When personified, there is something about rabbits and bunnies that can be downright creepy … eliciting a similar reaction as clowns do. This morning on ABC7 Chicago News, a viewer shared a shot of her baby crying hysterically on the lap of a human dressed as the Easter Bunny. I cannot say I blame this child – the costumed creature was downright scary. Stuffed bunny rabbits are very cute and Jeff’s daughter, who is now 24 and married, was in love with these until the age of 13 or 14. And dwarf rabbits apparently make wonderful pets, as evidenced by my older sister turning to mush when her little bunny Shana is nearby – my serious, scholarly sister with the PhD! Rabbits have been used effectively and annoyingly in advertising, by film directors and artists, in cartoons, and of course – as a lighthearted symbol of the Easter holiday.
The Bunny that Just Keeps on Going
Appearing in television commercials in North America since 1988, the Energizer Bunny has become synonymous with unlimited energy. In fact, I often pin this moniker on my daughter for her seemingly endless energy – she work outs for hours at the gym day in and day out.
Silly Rabbit, Trix are for Kids
As a child, I felt really sorry for the Trix Rabbit. Introduced as a character by General Mills in 1959, this wacky cartoon rabbit has been trying to trick children into letting him eat Trix cereal for 53 years! Yes, he is annoying, but deep down I still hope that one day the mean humans will acquiesce. I seriously don’t think a few morsels of this cereal would harm a rabbit, although it is probably not the best nutritional choice for kids.
Show Biz Rabbits
- Bugs Bunny, the iconic rabbit with a decidedly sarcastic sense of humor
- The White Rabbit, the nervous time-obsessed character from the 1951 Disney classic Alice and Wonderland – “I’m late! I’m late! For a very important date! No time to say hello, goodbye! I’m late! I’m late! I’m late!”
- Roger Rabbit, the animated rambunctious character in the groundbreaking 1988 film by Robert Zemekis, Who Framed Roger Rabbit
- E.B., son of the Easter Bunny and an aspiring rock and roll drummer, as voiced by Russell Brand in Hop
- Frank, the large, demonic rabbit that plagues mentally disturbed Donnie Darko in the 2001 cult film of the same name
- Rabbits, circa 2000, as envisioned by the bizarrely visionary David Lynch and regurgitated in the equally weird Inland Empire, circa 2006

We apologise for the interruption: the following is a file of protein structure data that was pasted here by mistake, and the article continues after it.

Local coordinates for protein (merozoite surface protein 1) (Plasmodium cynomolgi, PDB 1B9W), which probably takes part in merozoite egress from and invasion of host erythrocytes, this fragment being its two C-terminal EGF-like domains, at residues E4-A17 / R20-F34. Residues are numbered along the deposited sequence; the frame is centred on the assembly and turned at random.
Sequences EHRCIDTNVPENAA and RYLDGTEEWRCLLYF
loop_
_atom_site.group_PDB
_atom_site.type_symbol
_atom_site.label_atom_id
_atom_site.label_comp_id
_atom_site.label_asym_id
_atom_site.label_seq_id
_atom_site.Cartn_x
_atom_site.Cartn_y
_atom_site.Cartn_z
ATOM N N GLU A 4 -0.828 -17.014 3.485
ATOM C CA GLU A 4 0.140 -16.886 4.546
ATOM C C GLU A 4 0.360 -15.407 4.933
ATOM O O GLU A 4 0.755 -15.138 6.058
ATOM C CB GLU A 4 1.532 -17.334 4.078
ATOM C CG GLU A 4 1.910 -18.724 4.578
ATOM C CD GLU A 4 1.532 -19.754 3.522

- Hazel, et al, the doomed anthropomorphic rabbits of Watership Down, the 1972 novel that was made into a 1978 film and 39-episode TV series from 1999 to 2001
The Easter Bunny in All its Incarnations
So what are the origins of the Easter Bunny and how did such an innocent creature transition into an often warped and creepy, costumed being? The Easter Bunny is a symbol of pagan ritual, harkening back to 13th century pre-Christian Germany. Rabbits and hares are indeed prolific breeders and can conceive a second litter while pregnant with the first. The cliché expression, “They multiply like rabbits” is actually grossly exaggerated when compared to other species according to rabbit breeders, but nevertheless responsible for the advent of this symbol of Easter. It is logical that rabbits and hares were adopted as fertility symbols going back to antiquity and later became part of Easter folklore. But that doesn’t explain why humans dress up like really freaky Easter Bunnies that scare the daylights out of young children. I guess if it exists, humans somehow find a way to make it perverse – Santa Claus and clowns are two perfect examples.
Edible Easter Bunnies
While jelly beans and chocolate Easter eggs are dandy, there is something delightfully delectable about edible bunny rabbits. From the finest expensive Swiss chocolates to cheap Peeps and everything in between, I have to admit I indulge in these treats once a year. And as is the case with the costumed human variety, one can discover quirky candy versions of the Easter Bunny. Wishing you and yours a sweet and peaceful Easter.